Nonprofit hospitals defend high CEO pay

Board members at two California hospitals recently defended paying their top executives annual salaries of roughly $800,000 each.

A state database identified the top-earning public official in the state as Nancy Farber, CEO of the Washington Township Health Care District in Fremont, Calif. A bonus of $162,783 pushes her total annual compensation for 2012-13 to $813,914, the Silicon Valley Mercury-News reported.

The salary comparison is unfair, board member Bernard Stewart told the paper.

"It's a temptation for all of us to compare the CEO's salary with other elected officials or other public officials," Stewart said, but "that is an absolute error. … We are engaged in an incredibly competitive and difficult business and we are different from any other public organization in that regard."

On a website addressing CEO compensation, the Washington Township Health Care District notes it receives no tax dollars to fund its operations.

Meanwhile, in San Diego, Palomar Health CEO Michael Covert came under fire by the San Diego Union-Tribune for his $778,000 2011 salary, as reported by the State Controller's Office, putting him in the No. 2 spot behind Farber. More recent salary figures were not available from the state survey, although Palomar said he received a pay increase in 2012, the paper reported.

Hospital officials defended Covert's pay as "commensurate with his duties as the head of the largest public healthcare district in the state, as measured by land area," and compared to his peers in private healthcare, the Union-Tribune noted. The hospital has $2 billion in annual gross revenue, 3 percent of which comes from property taxes.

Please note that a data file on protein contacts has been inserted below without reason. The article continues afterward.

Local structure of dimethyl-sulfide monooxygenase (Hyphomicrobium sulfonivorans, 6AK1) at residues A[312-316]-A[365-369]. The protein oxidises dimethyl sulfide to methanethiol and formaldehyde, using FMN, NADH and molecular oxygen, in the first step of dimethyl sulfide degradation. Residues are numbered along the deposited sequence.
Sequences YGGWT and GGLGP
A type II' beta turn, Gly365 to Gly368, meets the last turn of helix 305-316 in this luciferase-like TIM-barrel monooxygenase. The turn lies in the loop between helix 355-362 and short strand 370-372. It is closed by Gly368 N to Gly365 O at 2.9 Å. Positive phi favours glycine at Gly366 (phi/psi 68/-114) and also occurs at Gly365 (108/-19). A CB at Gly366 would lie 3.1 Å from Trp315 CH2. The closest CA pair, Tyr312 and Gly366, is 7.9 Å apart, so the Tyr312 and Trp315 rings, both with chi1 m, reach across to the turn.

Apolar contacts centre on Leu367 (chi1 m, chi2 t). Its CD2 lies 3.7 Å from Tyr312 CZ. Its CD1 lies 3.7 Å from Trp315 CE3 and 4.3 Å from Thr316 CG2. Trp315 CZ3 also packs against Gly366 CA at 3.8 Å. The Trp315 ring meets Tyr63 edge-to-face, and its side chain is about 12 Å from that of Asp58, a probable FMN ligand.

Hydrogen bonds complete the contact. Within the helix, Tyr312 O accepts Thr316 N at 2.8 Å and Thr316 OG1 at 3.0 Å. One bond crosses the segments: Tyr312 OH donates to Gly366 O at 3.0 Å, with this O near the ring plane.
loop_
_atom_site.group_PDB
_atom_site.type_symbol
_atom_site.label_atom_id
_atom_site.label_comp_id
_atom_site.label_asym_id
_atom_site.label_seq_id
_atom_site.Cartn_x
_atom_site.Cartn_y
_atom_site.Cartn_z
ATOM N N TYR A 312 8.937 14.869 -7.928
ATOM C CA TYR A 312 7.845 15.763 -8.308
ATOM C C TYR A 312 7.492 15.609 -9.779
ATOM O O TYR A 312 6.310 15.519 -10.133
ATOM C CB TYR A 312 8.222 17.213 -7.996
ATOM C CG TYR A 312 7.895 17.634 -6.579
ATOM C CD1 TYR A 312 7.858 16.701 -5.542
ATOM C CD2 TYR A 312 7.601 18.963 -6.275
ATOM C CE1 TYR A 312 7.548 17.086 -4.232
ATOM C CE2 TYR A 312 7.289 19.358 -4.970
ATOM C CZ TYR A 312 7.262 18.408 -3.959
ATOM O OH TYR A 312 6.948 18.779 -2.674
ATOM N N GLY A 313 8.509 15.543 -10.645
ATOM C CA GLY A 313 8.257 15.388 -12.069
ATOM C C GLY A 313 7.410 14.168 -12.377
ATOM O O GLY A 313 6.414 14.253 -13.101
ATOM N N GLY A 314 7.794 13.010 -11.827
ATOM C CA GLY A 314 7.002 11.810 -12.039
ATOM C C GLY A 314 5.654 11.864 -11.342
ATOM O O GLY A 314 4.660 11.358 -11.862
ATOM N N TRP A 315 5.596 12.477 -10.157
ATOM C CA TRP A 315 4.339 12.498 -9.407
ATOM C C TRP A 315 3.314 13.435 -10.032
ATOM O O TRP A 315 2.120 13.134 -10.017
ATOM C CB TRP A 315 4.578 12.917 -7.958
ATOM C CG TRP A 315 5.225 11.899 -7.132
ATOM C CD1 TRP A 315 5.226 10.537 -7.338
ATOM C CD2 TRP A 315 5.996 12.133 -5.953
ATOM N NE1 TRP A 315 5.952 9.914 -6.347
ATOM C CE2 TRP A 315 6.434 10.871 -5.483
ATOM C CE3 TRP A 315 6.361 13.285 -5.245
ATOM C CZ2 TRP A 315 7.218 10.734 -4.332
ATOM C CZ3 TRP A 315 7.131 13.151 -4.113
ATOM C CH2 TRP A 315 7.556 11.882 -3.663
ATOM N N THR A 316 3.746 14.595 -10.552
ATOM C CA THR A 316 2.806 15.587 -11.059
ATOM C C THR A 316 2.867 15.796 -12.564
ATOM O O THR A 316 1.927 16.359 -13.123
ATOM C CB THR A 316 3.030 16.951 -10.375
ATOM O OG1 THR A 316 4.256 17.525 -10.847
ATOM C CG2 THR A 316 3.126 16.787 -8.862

At Scripps Health, CEO Chris Van Gorder was paid $1.45 million managing $2.4 billion in revenue in 2011, while Tim Smith of Sharp Memorial Hospital made $586,013 managing $935.2 million in revenue the same year, according to the Union-Tribune.

In North Carolina, the top 10 executives at Charlotte-based nonprofit Carolinas HealthCare System each were paid more than $1 million last year, 8 percent more than the previous year, Charlotte Observer reported earlier this month. CEO Michael Tarwater earned $4.76 million in 2012, including base salary, bonuses and benefits.

"It does raise an eyebrow for me when you have (a) hospital CEO taking home that kind of pay and, on the other hand, sending very low-income patients to collections and suing them," Jessica Curtis, director of the Hospital Accountability Project for Community Catalyst in Boston, told the Charlotte Observer.

To learn more:
- read the Mercury-News report
- here's the U-T article
- check out the Charlotte Observer article